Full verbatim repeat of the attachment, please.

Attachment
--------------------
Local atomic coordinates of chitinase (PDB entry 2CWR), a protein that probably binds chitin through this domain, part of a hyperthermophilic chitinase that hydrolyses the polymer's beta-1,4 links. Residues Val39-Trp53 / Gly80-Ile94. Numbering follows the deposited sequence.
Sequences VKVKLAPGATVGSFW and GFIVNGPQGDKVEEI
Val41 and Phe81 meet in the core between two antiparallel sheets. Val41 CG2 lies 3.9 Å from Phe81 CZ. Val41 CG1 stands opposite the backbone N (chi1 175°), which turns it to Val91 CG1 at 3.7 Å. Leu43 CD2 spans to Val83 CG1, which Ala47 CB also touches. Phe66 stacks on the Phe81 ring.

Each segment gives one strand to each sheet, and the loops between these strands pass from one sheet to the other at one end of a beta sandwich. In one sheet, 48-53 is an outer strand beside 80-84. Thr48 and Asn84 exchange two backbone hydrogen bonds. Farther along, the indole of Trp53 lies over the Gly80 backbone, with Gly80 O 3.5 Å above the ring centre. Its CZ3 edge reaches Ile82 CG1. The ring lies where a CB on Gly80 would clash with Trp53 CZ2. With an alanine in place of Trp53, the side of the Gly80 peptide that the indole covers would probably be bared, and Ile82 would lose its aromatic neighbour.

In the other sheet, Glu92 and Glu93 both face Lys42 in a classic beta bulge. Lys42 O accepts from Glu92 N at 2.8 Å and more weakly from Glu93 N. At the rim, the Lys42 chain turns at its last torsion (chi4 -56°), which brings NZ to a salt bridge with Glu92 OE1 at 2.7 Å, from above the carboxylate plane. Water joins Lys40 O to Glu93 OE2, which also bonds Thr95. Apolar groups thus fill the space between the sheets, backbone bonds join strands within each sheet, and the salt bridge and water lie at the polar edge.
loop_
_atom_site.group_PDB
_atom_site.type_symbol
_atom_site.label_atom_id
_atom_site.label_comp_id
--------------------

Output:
Local atomic coordinates of chitinase (PDB entry 2CWR), a protein that probably binds chitin through this domain, part of a hyperthermophilic chitinase that hydrolyses the polymer's beta-1,4 links. Residues Val39-Trp53 / Gly80-Ile94. Numbering follows the deposited sequence.
Sequences VKVKLAPGATVGSFW and GFIVNGPQGDKVEEI
Val41 and Phe81 meet in the core between two antiparallel sheets. Val41 CG2 lies 3.9 Å from Phe81 CZ. Val41 CG1 stands opposite the backbone N (chi1 175°), which turns it to Val91 CG1 at 3.7 Å. Leu43 CD2 spans to Val83 CG1, which Ala47 CB also touches. Phe66 stacks on the Phe81 ring.

Each segment gives one strand to each sheet, and the loops between these strands pass from one sheet to the other at one end of a beta sandwich. In one sheet, 48-53 is an outer strand beside 80-84. Thr48 and Asn84 exchange two backbone hydrogen bonds. Farther along, the indole of Trp53 lies over the Gly80 backbone, with Gly80 O 3.5 Å above the ring centre. Its CZ3 edge reaches Ile82 CG1. The ring lies where a CB on Gly80 would clash with Trp53 CZ2. With an alanine in place of Trp53, the side of the Gly80 peptide that the indole covers would probably be bared, and Ile82 would lose its aromatic neighbour.

In the other sheet, Glu92 and Glu93 both face Lys42 in a classic beta bulge. Lys42 O accepts from Glu92 N at 2.8 Å and more weakly from Glu93 N. At the rim, the Lys42 chain turns at its last torsion (chi4 -56°), which brings NZ to a salt bridge with Glu92 OE1 at 2.7 Å, from above the carboxylate plane. Water joins Lys40 O to Glu93 OE2, which also bonds Thr95. Apolar groups thus fill the space between the sheets, backbone bonds join strands within each sheet, and the salt bridge and water lie at the polar edge.
loop_
_atom_site.group_PDB
_atom_site.type_symbol
_atom_site.label_atom_id
_atom_site.label_comp_id